At Shangri-La Dialogue, Gates Challenges China To Improve Military Relations
By WENDELL MINNICK
SINGAPORE - U.S. Defense Secretary Robert Gates has cautioned that China's continued refusal to restart military-to-military exchanges was counterproductive.
China cancelled exchanges after the U.S. released a $6 billion arms package to Taiwan in January.
We need "sustained and reliable military-to-military contacts at all levels that reduce miscommunication, misunderstanding and miscalculation," he said. "There is a real cost to any absence of military-to-military relations."
Gates made the comments June 5 in a speech at the International Institute for Strategic Studies (IISS) 9th Asia Security Summit, the Shangri-La Dialogue.
In November, U.S. President Barack Obama and Chinese President Hu Jintao made a "commitment to advance sustained and reliable military-to-military relations."
In October, during a visit to Washington by Chinese Gen. Xu Caihou, vice chairman of the Central Military Commission, Gates and Xu agreed to "seven points of consensus" on expanding and improving military cooperation and exchanges.
These included high-level mutual visits and exchanges of military officials, cooperation on humanitarian missions, broader communication on land forces and maritime security, and exchanges of junior officers. There was also an agreement to conduct a joint air-sea search and rescue exercise.
Regrettably, there has been no progress in recent months, Gates said. "Chinese officials have broken off interactions between our militaries, citing U.S. arms sales to Taiwan as the rationale," he said, adding that it made "little sense" to repeatedly interrupt dialogue and exchanges to the "vagaries of political weather."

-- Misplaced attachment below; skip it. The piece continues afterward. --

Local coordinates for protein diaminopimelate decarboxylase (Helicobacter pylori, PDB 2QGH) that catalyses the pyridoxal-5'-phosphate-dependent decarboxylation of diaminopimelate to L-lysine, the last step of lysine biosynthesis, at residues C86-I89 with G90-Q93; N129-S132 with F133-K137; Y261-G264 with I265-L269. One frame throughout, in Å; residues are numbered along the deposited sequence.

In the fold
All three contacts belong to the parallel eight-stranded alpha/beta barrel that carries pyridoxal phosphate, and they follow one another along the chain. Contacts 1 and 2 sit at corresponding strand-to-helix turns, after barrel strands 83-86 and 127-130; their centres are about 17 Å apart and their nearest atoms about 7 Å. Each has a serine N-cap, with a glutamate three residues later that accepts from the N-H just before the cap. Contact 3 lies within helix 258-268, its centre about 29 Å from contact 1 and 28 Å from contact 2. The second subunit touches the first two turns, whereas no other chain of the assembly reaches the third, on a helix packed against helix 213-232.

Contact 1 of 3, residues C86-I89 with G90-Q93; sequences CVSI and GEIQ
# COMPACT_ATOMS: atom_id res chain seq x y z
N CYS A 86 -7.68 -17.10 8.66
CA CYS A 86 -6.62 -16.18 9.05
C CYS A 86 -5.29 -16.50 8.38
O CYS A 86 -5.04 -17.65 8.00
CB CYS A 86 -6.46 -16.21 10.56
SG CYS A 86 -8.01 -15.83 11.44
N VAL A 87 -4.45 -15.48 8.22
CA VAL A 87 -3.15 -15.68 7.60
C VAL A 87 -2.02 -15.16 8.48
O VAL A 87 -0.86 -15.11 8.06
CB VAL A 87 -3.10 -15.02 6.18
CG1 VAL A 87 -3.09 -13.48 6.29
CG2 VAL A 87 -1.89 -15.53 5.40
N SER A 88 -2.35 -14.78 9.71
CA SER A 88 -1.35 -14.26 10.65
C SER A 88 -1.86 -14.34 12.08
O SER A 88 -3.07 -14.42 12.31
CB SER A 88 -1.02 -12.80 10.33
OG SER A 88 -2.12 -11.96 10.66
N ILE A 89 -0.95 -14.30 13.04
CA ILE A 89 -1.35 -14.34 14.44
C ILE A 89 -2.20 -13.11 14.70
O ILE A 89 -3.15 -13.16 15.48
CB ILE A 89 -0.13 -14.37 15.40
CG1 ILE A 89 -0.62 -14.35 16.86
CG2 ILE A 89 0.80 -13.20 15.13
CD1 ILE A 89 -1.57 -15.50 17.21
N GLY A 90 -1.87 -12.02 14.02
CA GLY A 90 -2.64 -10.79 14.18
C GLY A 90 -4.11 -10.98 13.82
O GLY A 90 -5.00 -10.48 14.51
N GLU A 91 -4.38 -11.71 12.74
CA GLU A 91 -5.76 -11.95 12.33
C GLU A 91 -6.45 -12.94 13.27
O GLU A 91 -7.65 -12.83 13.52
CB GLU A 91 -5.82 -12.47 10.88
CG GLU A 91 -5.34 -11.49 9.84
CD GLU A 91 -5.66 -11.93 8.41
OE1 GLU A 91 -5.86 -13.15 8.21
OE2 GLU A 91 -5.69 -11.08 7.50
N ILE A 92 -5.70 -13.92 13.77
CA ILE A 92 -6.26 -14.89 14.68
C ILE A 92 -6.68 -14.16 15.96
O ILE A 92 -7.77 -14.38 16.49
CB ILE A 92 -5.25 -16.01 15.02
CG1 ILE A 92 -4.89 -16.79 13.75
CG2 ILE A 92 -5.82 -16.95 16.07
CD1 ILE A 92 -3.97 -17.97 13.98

Gates said arms sales to Taiwan "are nothing new" and the U.S. had "demonstrated in a very public way that we do not support independence for Taiwan."
"We strongly encourage the cross-Strait improvement in relations and perhaps a time will come when this issue will go away because of those improved relations, but we will maintain our obligations" under the Taiwan Relations Act, he said.
China and Taiwan are preparing for the signing of a major economic agreement, the Economic Cooperation Framework Agreement, allowing for greater trade and investment ties.
China has also done nothing to stop the military buildup "largely focused on Taiwan," Gates said, and that arms sales to Taiwan were in response to that threat.
Holding military-to-military relations "hostage" will not change U.S. policy toward Taiwan, he said.
TAKING 'ACQUIESCENCE' FOR GRANTED?
"Too often times, American policy makers tend to take for granted Chinese acquiescence on U.S. arms sales to Taiwan," said one Chinese academic source, speaking on the condition of anonymity. "And that is something that has become increasingly counterproductive, if not dangerous, as the shifting balance of power, perceived or real, between China and the U.S. has unsettled the equilibrium of the game."
Defense analysts indicate China has roughly 1,300 short-range ballistic missiles aimed at Taiwan and is engaged in a major military build-up that includes new submarines, surface ships, fighter aircraft and long-range missiles.
Maj. Gen. Zhu Chenghu, director general, strategic studies department, National Defense University, directly challenged Gates, saying that arms sales to Taiwan "hurt China's core interests" and that the U.S. treated China an "enemy."
"I would like to state for the record that the U.S. does not consider China an enemy," Gates said in response.
"The irony is the odds of a conflict over Taiwan are declining due to improvements in cross-Strait ties between Beijing and Taipei," said Jonathan Pollack, a China specialist at the US Naval War College. "And as the Taiwan scenario goes away, the Chinese military is looking beyond Taiwan for new goals and missions."
TWO SCHOOLS OF THOUGHT
Zhuang Jianzhong, vice director of the Center for National Strategy Studies at Shanghai Jiao Tong University, said Gates' speech indicated a strong desire for positive military relations between the two, but there are "two opposing voices in China, the hawks and the doves, debating the issue of military exchanges."